Many communities across the country often rely on a large, single employee to provide good-paying jobs and job security. But as we’ve seen time and time again, eventually these employees close up shop, moving elsewhere or shutting down completing, leaving the community without an economic driver. That is what could happen in Lordstown, Ohio as production at GM’s Lordstown factory ends. According to a report from CNBC, the local economy could lose as much as $3 billion this year alone with the plant sitting idle.
At its peak, Lordstown employed 10,000 people. The factory opened producing the Chevrolet Impala on April 28, 1966, when the first example rolled off the assembly line. Since it began operations, employees at Lordstown have built the Chevrolet Vega, Cavalier, Cobalt, and, most recently, the Cruze. It’s producing 16 million vehicles since 1966. However, things began to sour at the plant in April 2018 when GM announced it’d cut second shift and eliminate 1,500 jobs.
Slow Chevrolet Cruze sales are taking a toll on production at the factory, with General Motors selling about half the Cruzes it did when compared to 2014. Sedans of all sizes are falling out of favor with Americans, forcing companies like General Motors and others to reassess the importance of even offering such models that already have thin profit margins. The final nail in Lordstown’s coffin came in November when GM announced it’d idle production at the plant in March, which has already happened.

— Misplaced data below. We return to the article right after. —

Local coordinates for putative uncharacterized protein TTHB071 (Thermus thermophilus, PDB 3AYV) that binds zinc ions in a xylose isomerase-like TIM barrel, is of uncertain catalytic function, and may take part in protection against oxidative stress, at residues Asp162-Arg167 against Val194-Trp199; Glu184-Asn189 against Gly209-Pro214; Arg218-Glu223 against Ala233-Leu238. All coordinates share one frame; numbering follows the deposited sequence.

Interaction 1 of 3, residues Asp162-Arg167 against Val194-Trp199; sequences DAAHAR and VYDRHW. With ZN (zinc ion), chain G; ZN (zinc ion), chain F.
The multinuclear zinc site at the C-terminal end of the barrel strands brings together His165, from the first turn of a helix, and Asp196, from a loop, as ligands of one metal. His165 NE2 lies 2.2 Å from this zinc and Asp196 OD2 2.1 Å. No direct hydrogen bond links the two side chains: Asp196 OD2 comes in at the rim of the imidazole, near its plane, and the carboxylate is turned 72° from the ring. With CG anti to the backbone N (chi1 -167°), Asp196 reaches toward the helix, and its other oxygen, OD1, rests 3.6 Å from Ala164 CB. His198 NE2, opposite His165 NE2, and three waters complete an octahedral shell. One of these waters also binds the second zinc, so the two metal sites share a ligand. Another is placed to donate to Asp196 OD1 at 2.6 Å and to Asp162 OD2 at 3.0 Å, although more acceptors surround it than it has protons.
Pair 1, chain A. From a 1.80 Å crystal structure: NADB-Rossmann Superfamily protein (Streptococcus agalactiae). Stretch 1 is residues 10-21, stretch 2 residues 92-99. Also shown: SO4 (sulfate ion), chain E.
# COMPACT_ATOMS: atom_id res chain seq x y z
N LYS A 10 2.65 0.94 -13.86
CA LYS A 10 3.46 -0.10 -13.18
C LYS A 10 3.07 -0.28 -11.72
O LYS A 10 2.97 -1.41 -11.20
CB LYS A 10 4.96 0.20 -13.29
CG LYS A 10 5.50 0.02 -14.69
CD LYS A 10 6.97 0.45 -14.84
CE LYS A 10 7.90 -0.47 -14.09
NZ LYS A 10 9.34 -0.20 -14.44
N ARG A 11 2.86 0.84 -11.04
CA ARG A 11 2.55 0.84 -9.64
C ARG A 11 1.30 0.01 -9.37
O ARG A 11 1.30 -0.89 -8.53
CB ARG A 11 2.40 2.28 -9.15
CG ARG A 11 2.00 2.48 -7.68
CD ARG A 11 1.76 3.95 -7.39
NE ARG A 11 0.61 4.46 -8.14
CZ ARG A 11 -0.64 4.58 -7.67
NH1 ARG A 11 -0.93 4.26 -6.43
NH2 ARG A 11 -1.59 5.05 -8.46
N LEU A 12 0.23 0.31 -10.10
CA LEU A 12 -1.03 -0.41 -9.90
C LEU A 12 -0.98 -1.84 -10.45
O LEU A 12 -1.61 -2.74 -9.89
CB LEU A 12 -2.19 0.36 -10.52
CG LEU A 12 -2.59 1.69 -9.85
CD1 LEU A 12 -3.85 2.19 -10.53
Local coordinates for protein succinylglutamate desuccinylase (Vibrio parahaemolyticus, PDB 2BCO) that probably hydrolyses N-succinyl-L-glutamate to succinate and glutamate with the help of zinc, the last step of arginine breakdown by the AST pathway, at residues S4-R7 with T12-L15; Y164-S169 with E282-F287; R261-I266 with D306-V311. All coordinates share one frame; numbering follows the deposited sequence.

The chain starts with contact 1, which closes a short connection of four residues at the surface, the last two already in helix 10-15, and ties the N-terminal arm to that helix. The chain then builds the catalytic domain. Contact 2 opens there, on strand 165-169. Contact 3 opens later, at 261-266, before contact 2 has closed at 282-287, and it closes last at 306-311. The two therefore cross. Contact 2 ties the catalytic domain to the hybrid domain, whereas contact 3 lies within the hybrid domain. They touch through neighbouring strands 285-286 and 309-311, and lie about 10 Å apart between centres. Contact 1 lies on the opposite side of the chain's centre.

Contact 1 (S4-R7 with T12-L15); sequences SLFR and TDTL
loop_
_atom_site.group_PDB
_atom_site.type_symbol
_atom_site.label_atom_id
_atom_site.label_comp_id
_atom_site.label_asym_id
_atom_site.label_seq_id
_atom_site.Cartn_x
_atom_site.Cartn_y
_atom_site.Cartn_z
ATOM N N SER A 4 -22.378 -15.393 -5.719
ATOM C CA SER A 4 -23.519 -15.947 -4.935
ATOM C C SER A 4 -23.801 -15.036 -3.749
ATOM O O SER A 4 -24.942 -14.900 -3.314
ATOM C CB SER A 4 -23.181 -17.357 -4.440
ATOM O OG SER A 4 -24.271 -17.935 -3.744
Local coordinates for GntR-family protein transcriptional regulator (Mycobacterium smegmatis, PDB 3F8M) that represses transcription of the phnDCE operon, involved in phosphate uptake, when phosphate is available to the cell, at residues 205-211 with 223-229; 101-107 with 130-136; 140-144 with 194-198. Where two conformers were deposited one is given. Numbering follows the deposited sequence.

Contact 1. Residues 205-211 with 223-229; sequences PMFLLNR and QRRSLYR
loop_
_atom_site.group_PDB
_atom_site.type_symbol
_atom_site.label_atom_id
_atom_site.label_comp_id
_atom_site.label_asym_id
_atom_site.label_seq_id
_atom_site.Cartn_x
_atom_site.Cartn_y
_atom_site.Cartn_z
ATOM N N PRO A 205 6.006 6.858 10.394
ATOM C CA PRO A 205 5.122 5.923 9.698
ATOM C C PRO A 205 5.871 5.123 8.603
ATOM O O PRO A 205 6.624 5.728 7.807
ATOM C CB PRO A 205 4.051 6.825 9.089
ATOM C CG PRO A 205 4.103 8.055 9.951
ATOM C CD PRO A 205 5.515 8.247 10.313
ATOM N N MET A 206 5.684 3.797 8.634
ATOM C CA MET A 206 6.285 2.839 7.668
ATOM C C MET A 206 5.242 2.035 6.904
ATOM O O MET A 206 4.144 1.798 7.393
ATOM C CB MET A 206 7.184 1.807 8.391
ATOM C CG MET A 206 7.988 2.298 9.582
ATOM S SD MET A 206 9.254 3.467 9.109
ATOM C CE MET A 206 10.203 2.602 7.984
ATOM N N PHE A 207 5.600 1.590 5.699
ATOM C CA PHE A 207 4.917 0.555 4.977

The future of the plant remains uncertain until later this year when General Motors will meet with the United Automobile Workers union to negotiate a new contract while determine the determining the future of Lordstown and the three other U.S. plants GM wants to idle. The delayed negotiations have U.S. President Trump angry, tweeting earlier this week he wants negotiations to begin immediately. The ripple effect of lost jobs can cripple a community.